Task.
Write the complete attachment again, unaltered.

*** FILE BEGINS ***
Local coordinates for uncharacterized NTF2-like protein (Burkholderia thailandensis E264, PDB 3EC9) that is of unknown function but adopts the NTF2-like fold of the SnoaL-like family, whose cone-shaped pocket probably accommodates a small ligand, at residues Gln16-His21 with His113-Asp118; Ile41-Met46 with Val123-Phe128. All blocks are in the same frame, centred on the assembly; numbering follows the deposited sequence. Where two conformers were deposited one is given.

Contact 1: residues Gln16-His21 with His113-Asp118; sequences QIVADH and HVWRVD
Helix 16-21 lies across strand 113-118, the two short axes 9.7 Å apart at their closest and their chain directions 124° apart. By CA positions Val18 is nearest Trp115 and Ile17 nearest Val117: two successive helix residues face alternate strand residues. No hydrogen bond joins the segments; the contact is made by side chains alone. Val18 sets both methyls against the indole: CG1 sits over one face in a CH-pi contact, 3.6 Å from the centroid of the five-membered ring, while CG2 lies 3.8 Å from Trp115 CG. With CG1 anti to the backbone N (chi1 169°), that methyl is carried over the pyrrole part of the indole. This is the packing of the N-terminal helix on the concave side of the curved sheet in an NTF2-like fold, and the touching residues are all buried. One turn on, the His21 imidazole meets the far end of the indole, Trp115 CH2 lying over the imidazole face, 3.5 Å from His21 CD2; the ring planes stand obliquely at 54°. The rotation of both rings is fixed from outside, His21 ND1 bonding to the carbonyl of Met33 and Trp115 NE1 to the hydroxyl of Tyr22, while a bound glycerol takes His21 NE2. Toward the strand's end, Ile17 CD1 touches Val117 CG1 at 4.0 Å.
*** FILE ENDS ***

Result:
Local coordinates for uncharacterized NTF2-like protein (Burkholderia thailandensis E264, PDB 3EC9) that is of unknown function but adopts the NTF2-like fold of the SnoaL-like family, whose cone-shaped pocket probably accommodates a small ligand, at residues Gln16-His21 with His113-Asp118; Ile41-Met46 with Val123-Phe128. All blocks are in the same frame, centred on the assembly; numbering follows the deposited sequence. Where two conformers were deposited one is given.

Contact 1: residues Gln16-His21 with His113-Asp118; sequences QIVADH and HVWRVD
Helix 16-21 lies across strand 113-118, the two short axes 9.7 Å apart at their closest and their chain directions 124° apart. By CA positions Val18 is nearest Trp115 and Ile17 nearest Val117: two successive helix residues face alternate strand residues. No hydrogen bond joins the segments; the contact is made by side chains alone. Val18 sets both methyls against the indole: CG1 sits over one face in a CH-pi contact, 3.6 Å from the centroid of the five-membered ring, while CG2 lies 3.8 Å from Trp115 CG. With CG1 anti to the backbone N (chi1 169°), that methyl is carried over the pyrrole part of the indole. This is the packing of the N-terminal helix on the concave side of the curved sheet in an NTF2-like fold, and the touching residues are all buried. One turn on, the His21 imidazole meets the far end of the indole, Trp115 CH2 lying over the imidazole face, 3.5 Å from His21 CD2; the ring planes stand obliquely at 54°. The rotation of both rings is fixed from outside, His21 ND1 bonding to the carbonyl of Met33 and Trp115 NE1 to the hydroxyl of Tyr22, while a bound glycerol takes His21 NE2. Toward the strand's end, Ile17 CD1 touches Val117 CG1 at 4.0 Å.